King James Bible
with Catholic Commentary by George Leo Haydock

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1 Samuel 21

David with Ahimelech. (1-9) David at Gath feigns himself mad. (10-15)

1 Samuel 21 Audio:

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David with Ahimelech

1 Then came David to Nob to Ahimelech the priest: and Ahimelech was afraid at the meeting of David, and said unto him, Why art thou alone, and no man with thee?

2 And David said unto Ahimelech the priest, The king hath commanded me a business, and hath said unto me, Let no man know any thing of the business whereabout I send thee, and what I have commanded thee: and I have appointed my servants to such and such a place.

3 Now therefore what is under thine hand? give me five loaves of bread in mine hand, or what there is present.

4 And the priest answered David, and said, There is no common bread under mine hand, but there is hallowed bread; if the young men have kept themselves at least from women.

5 And David answered the priest, and said unto him, Of a truth women have been kept from us about these three days, since I came out, and the vessels of the young men are holy, and the bread is in a manner common, yea, though it were sanctified this day in the vessel.

6 So the priest gave him hallowed bread: for there was no bread there but the shewbread, that was taken from before the LORD, to put hot bread in the day when it was taken away.

7 Now a certain man of the servants of Saul was there that day, detained before the LORD; and his name was Doeg, an Edomite, the chiefest of the herdmen that belonged to Saul.

8 And David said unto Ahimelech, And is there not here under thine hand spear or sword? for I have neither brought my sword nor my weapons with me, because the king’s business required haste.

9 And the priest said, The sword of Goliath the Philistine, whom thou slewest in the valley of Elah, behold, it is here wrapped in a cloth behind the ephod: if thou wilt take that, take it: for there is no other save that here. And David said, There is none like that; give it me.

David at Gath feigns himself mad

10 And David arose and fled that day for fear of Saul, and went to Achish the king of Gath.

11 And the servants of Achish said unto him, Is not this David the king of the land? did they not sing one to another of him in dances, saying, Saul hath slain his thousands, and David his ten thousands?

12 And David laid up these words in his heart, and was sore afraid of Achish the king of Gath.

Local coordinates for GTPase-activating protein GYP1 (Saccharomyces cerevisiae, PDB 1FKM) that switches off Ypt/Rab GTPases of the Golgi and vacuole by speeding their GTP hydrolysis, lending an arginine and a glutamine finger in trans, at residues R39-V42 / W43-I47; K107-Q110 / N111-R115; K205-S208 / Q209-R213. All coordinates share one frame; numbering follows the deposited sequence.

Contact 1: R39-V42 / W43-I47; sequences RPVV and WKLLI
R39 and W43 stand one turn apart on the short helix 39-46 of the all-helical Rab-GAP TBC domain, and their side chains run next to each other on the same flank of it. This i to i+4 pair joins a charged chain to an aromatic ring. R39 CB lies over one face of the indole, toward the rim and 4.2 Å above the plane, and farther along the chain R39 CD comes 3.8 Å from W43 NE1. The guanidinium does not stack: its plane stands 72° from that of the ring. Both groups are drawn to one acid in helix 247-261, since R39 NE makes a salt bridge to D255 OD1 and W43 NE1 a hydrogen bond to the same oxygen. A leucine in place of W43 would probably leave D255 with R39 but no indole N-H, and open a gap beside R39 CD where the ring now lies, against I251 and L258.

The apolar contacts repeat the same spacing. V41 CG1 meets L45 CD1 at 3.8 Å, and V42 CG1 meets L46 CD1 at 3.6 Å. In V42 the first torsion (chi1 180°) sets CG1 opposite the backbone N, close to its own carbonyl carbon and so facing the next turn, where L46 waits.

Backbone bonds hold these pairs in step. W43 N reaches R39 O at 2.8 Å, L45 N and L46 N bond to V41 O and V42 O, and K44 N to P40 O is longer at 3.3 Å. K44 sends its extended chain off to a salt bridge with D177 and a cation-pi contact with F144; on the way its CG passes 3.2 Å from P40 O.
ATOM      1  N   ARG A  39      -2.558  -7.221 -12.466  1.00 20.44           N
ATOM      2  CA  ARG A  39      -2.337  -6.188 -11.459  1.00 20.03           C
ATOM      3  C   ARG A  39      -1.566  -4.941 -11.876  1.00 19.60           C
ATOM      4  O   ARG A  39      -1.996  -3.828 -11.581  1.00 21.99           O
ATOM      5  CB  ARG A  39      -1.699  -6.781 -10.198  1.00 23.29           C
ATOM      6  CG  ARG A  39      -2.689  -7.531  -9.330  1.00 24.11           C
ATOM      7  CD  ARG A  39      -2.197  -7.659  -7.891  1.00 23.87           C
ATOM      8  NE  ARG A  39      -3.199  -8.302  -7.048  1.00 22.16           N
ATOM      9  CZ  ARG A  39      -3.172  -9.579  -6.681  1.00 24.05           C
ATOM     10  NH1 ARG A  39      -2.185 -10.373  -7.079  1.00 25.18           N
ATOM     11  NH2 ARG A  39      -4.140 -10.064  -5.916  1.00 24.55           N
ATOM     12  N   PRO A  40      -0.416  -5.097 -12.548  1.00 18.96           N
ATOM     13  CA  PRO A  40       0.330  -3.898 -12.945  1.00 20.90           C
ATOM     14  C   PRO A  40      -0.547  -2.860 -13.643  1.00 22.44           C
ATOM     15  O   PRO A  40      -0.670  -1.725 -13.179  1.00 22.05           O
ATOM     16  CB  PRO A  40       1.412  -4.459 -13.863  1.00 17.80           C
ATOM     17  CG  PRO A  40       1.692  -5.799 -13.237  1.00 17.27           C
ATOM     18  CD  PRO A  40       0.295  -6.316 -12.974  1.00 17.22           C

13 And he changed his behaviour before them, and feigned himself mad in their hands, and scrabbled on the doors of the gate, and let his spittle fall down upon his beard.

14 Then said Achish unto his servants, Lo, ye see the man is mad: wherefore then have ye brought him to me?

15 Have I need of mad men, that ye have brought this fellow to play the mad man in my presence? shall this fellow come into my house?

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G Haydock's Catholic Bible Commentary

Ver. 1. Nobe. A city in the tribe of Benjamin, to which the tabernacle of the Lord had been translated from Silo. Ch. — It was about 12 miles south-west of Gabaa. Tudelensis. — There was another Nobe on the east side of the Jordan, to which Serarius thinks David was three days in travelling. But when David made that assertion, he wished to conceal the real state of his affairs, as he had not seen Saul since he was at Najoth, v. 5. Nobe was afterwards accounted a sacerdotal city, v. 19. 2 Esd. xi. 32. — Achimelech, who is perhaps the same with Achia (C. xiv. 3,) and Abiathar. Mark ii. 32. — With thee. He would not expose his men to the resentment of Saul, (C.) though he afterwards gave the priest to understand that he had some attendants, (v. 2) as the gospel relates. Mat. xii. 3. He dismissed them before he entered Geth. C.

Ver. 2. The king, &c. This was an untruth, which David, like many other great men, might think lawful in such an emergency. But it is essentially evil. C. — And such, which he deems it unnecessary to specify. Sept. retains the Heb. words, “Phelanni almoni.” See Ruth iv. 1.

Ver. 4. If the young men be clean, &c. If this cleanness was required of them that were to eat that bread, which was but a figure of the bread of life which we receive in the blessed sacrament; how clean ought Christians be when they approach to our tremendous mysteries? And what reason hath the Church of God to admit none to be her ministers, to consecrate and daily receive this most pure sacrament, but such as devote themselves to a life of perpetual purity. Ch. — Women. God required this on many occasions. Ex. xix. 15. Urgent necessity determined Achimelech to grant the loaves, as our Saviour intimates, though it is probable that he first consulted the Lord. C. xxii. 16. C. — David perhaps went to Nobe on purpose to ask advice. M. — We have here an example of a dispensation, and of the distinction between lay, or common, and holy bread. W.